2001 Warre LBV (unfiltered)

Tasting notes for individual Ports, with an index sorted by vintage and alphabetically.
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Tasting notes for individual Ports, with an index sorted by vintage and alphabetically.
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Glenn E.
Quinta do Vesuvio 1994
Posts: 3276
Joined: 22:27 Wed 09 Jul 2008
Location: Seattle, WA, USA

2001 Warre LBV (unfiltered)

Post by Glenn E. » 18:31 Fri 20 Jan 2012

I found this at my local grocery store and thought I'd give it a try despite the relatively high price ($27 for a 750 ml bottle).

2001 Warre LBV
bottled in 2005, unfiltered

Color: Very deep, very rich red with some purple overtones. Very dense, and opaque in the center.
Nose: Fruity, rich, and almost thick. It smells like it's going to be chewy in the mouth. Lots of purple brambles and a hint of dried meat (beef jerky?). Almost no alcohol, but it can be found if you try hard enough.
Palate: Medium dry overall, but the entry is medium sweet. Full and almost heavy. Very good tannins and good acidity. This could use another 10 years of aging - the structure is that good. The bramble berries taste a little more red than they smell, but are still very present. There's also a slight bitter note that changes to green and stem-like in the finish.
Finish: Grippy and bitter to start, but that mellows. Dry mouth feel as is typical of a Warre or Dow. A few purple brambles, but they're nearly overpowered by the green stem-like note that lingers. I think this Port is just too young, or requires more than just a couple of hours of decanting.

Score: 89 points. It opened up a bit after a couple of hours in the glass and should continue to improve through 24 hours, but the improvement hasn't been enough to warrant changing the score. It's on par with my standard reference point, the 1999 Quinta de Roriz Vintage Port, which is pretty good for an LBV.
Glenn Elliott

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DRT
Graham’s 1948
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Re: 2001 Warre LBV

Post by DRT » 19:11 Fri 20 Jan 2012

Glenn E. wrote:I think this Port is just too young, or requires more than just a couple of hours of decanting.
I recently had a bottle of the 1995 and thought the same thing. AHB reliably informs me that the Warre LBVs from the 1980s are drinking perfectly now, which suggests that they need 25-30 years in the bottle to reach their peak.
"The first duty of Port is to be red"

Ernest H. Cockburn

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RAYC
Taylor Quinta de Vargellas 1987
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Re: 2001 Warre LBV

Post by RAYC » 19:24 Fri 20 Jan 2012

Makes you wonder what proportion will ever be drunk at their peak...?
Rob C.

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DRT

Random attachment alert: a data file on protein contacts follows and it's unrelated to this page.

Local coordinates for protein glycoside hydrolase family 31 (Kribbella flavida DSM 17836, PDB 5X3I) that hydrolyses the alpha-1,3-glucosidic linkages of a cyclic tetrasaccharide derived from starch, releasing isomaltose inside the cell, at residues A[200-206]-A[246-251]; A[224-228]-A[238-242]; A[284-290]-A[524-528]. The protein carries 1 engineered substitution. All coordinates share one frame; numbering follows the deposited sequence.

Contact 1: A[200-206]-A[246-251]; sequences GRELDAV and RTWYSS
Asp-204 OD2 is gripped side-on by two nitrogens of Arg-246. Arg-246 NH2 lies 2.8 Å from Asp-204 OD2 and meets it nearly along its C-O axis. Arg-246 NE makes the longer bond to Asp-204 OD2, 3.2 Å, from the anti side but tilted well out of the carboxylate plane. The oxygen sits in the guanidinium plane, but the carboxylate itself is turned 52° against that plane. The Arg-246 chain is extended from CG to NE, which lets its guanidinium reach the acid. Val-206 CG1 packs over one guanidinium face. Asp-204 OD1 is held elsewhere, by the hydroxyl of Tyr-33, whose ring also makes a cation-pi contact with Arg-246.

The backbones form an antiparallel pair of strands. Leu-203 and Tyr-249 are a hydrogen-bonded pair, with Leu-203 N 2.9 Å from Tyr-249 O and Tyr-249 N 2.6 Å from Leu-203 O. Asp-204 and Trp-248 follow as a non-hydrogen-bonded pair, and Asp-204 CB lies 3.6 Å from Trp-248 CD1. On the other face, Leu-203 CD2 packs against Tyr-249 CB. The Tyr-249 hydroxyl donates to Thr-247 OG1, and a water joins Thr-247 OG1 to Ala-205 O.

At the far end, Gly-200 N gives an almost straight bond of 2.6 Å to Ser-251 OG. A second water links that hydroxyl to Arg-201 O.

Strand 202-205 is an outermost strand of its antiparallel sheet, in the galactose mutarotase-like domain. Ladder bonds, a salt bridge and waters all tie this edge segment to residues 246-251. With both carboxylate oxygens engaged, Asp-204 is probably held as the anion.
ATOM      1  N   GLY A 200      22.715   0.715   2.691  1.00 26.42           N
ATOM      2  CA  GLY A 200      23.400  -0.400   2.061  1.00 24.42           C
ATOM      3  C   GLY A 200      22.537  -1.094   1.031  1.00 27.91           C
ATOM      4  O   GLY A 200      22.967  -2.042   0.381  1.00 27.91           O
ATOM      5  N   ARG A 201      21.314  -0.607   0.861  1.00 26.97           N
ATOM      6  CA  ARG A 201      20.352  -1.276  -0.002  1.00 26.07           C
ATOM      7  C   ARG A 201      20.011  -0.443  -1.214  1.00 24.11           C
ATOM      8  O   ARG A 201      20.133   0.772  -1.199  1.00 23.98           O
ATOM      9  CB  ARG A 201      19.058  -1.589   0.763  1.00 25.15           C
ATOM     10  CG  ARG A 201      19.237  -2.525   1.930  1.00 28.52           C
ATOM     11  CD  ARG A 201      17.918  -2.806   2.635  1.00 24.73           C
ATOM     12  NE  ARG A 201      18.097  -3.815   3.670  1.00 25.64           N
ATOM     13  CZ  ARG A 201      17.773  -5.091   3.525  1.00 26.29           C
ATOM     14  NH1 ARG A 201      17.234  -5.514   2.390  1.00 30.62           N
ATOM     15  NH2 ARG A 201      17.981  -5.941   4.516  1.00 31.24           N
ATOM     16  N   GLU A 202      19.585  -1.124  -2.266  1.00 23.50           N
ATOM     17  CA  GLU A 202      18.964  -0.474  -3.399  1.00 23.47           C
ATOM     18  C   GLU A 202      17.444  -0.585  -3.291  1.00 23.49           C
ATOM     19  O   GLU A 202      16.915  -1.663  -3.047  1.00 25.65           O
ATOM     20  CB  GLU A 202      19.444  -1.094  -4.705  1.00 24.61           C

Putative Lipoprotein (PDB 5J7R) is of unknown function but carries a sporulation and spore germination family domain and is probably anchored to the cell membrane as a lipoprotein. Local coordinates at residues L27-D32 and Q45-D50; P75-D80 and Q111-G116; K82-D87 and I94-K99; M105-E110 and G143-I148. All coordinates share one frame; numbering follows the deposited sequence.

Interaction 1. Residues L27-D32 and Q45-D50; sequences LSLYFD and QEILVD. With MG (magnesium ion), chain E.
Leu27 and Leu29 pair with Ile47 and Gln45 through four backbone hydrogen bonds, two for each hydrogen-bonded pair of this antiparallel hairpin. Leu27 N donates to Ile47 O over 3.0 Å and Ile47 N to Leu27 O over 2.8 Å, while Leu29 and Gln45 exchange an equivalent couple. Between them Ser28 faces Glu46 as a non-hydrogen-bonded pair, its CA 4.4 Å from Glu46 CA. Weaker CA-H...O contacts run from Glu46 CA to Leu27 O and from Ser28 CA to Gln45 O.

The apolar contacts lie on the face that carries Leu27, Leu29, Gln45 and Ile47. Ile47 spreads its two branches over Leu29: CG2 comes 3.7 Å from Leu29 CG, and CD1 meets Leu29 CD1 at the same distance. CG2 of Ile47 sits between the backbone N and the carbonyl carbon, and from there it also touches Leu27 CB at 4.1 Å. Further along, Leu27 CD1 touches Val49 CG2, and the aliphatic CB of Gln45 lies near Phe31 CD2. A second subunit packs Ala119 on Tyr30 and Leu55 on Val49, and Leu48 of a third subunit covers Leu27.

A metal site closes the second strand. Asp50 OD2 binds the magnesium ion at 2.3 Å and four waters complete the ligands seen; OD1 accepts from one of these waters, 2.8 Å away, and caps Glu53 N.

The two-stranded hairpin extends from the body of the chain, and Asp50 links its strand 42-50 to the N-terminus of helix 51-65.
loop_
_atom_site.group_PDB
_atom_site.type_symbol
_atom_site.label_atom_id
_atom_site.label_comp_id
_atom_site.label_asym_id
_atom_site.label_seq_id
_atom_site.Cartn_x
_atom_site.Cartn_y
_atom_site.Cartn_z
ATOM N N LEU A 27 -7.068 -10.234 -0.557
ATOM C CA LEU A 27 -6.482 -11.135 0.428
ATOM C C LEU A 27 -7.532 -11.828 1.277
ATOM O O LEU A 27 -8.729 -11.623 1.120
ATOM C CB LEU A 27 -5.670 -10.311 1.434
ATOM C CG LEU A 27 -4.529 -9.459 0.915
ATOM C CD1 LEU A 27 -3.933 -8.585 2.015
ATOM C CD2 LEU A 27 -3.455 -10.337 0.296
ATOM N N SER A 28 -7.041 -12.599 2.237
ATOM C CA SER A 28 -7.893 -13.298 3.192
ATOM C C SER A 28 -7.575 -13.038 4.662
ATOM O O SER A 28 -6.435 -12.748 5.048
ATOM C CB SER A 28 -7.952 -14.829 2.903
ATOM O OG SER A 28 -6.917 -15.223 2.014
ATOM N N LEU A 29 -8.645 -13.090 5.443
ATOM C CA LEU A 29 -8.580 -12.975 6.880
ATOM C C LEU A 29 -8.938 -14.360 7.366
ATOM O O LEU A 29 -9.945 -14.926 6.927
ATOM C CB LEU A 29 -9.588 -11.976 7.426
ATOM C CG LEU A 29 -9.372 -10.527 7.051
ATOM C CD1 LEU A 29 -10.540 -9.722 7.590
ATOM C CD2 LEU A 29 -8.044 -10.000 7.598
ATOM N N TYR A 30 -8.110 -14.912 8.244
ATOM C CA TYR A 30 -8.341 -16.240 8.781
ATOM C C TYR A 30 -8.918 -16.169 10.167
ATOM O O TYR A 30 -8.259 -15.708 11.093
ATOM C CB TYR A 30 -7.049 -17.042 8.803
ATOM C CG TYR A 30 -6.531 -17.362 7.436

Graham’s 1948
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Re: 2001 Warre LBV

Post by DRT » 00:22 Sat 21 Jan 2012

RAYC wrote:Makes you wonder what proportion will ever be drunk at their peak...?
The same is probably true for most bottle aged ports in modern times. I do wonder how much old vintage port our modern, impatient world of instant gratification will leave for future generations to enjoy in the way that we do now.
"The first duty of Port is to be red"

Ernest H. Cockburn

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AHB
Fonseca 1970
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Re: 2001 Warre LBV

Post by AHB » 11:16 Sat 21 Jan 2012

DRT wrote:
RAYC wrote:Makes you wonder what proportion will ever be drunk at their peak...?
The same is probably true for most bottle aged ports in modern times. I do wonder how much old vintage port our modern, impatient world of instant gratification will leave for future generations to enjoy in the way that we do now.
I don't think there'll be too much of a problem at least for the next generation. The shippers often hold stocks for commercial release at a later date - Taylor Fladgate released a parcel of 1985 Fonseca last year, for example. In addition to that, much of the vintage port is still sold through wine merchants and to a market that understands and appreciates that vintage port matures and improves in the bottle for many years after release. I would bet that the majority of vintage port sold through merchants is tucked away in long term storage to be drunk in 20+ years. The only vintage ports that I would anticipate are bought and drunk immediately are those sold through supermarkets (or the equivalent) or bought to be drunk very young (like Skeffington '09 :pig: ).

It's the generation after my children that I would worry about. Will my children ever develop the patience to buy port or any wine and then leave it for 20 years? I'm not sure. But perhaps with age comes a greater appreciation of mature wine and also the patience to go along with the appreciation. Who knows? All I can be certain of is that it will be down to them as I will be past worrying.
Top Port in 2017 (so far): Taylor 2010 LBV
2016 Port of the year: Cockburn 1908

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